400,000 jobless out of luck
A move in Congress to extend benefits for the unemployed has been slowed as lawmakers debate who should qualify.
NEW YORK (CNNMoney.com) -- As thousands of jobless Americans lose their weekly unemployment checks every day, Congress is still debating who should qualify for a benefits extension.
Two weeks after the House passed an extension, Senate Democrats Thursday introduced a bill to lengthen unemployment insurance by up to 14 weeks in all states. Those living in states with unemployment levels greater than 8.5% would receive an additional six weeks.
The proposal would be funded by extending the longstanding federal unemployment tax levied on employers through June 30, 2011.
"This agreement recognizes the need to extend unemployment benefits for workers in every state whose unemployment benefits have run out or will do so in the next several weeks," said Senate Majority Leader Harry Reid, D-Nev.
The Senate proposal differs significantly from the House measure, which lengthens benefits by 13 weeks only for those in high-unemployment states. The House bill would extend the tax through next year.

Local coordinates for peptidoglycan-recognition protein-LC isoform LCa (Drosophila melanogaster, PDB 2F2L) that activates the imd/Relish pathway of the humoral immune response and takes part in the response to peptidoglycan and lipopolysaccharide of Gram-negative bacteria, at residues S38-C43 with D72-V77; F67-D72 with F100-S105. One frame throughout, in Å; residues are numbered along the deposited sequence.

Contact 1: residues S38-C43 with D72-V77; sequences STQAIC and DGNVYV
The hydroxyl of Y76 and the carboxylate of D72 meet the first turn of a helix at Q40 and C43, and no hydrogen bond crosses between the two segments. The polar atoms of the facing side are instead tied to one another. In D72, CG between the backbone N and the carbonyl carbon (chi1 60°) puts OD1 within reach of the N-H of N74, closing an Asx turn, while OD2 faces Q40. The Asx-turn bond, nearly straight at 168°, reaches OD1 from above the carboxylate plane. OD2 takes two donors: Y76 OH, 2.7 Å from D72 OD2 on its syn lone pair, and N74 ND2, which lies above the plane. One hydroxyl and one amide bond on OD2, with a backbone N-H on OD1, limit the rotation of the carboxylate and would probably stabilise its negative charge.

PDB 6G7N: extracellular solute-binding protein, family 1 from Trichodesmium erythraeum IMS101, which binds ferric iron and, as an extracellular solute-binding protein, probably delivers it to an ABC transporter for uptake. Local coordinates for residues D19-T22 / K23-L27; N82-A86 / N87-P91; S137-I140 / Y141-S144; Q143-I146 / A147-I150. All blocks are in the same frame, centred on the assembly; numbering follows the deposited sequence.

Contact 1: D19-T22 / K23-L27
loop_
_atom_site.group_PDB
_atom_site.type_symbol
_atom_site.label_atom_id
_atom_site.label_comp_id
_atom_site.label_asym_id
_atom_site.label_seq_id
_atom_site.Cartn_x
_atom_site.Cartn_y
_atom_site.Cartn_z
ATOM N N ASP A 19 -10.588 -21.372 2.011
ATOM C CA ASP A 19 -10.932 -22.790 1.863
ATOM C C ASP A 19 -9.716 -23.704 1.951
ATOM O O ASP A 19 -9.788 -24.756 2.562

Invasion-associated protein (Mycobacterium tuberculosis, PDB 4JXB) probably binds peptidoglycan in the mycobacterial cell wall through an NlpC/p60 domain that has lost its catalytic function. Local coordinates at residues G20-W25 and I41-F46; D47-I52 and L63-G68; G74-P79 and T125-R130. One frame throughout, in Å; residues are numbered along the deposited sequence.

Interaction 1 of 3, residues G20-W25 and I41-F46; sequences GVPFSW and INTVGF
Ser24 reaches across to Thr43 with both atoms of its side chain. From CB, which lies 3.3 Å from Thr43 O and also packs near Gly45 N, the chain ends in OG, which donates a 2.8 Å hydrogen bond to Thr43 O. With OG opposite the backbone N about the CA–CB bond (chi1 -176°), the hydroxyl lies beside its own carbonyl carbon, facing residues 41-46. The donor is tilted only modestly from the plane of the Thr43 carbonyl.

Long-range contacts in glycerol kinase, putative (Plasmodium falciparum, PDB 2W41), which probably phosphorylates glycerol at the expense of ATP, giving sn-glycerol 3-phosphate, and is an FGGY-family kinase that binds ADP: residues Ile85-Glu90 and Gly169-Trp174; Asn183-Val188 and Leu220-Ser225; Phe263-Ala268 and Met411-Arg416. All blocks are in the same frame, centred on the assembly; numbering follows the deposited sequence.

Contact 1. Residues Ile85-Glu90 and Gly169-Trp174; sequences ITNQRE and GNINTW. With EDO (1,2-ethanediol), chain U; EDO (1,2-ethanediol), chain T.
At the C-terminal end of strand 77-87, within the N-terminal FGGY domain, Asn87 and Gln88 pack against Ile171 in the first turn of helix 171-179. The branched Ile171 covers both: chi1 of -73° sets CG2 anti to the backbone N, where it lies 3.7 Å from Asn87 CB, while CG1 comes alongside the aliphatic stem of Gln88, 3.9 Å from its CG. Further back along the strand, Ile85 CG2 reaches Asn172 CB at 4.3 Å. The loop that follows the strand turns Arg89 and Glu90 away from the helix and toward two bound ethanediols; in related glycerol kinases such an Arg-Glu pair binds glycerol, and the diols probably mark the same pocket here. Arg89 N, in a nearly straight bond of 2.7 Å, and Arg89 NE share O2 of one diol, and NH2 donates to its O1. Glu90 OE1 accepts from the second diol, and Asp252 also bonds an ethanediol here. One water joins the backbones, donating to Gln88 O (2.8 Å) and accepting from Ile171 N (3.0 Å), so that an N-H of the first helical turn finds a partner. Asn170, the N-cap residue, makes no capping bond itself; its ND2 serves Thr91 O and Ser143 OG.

Senate Republicans, who have expressed general support for extending benefits, blocked the Senate from quickly passing on Thursday.
"I have no doubt that [at] the appropriate time we'll be able to work out some kind of agreement," said Sen. Jon Kyl, R-Ariz. "But our side is going to need some time to look at it."
That pushes consideration of the bill into next week.
If the measure makes it through the Senate, it must then be reconciled with the House version.
As Congress debates the measure, 400,000 people ran out of benefits in September and another 208,000 are set to lose them this month, according to the National Employment Law Project. Some 1.4 million people will stop receiving checks by year's end if Congress doesn't act, according to the employment law project.
The chorus calling for a benefits extension grew louder after the government reported on Friday that unemployment hit a 26-year high of 9.8% in September. Employers shed a higher-than-expected 263,000 jobs last month.
The "employment report is a marching order for Congress to pass unemployment benefit extensions to all states, quickly," Christine Owens, executive director of the National Employment Law Project, said last week. "With six unemployed workers seeking jobs for every available opening out there, the path to recovery remains steep."
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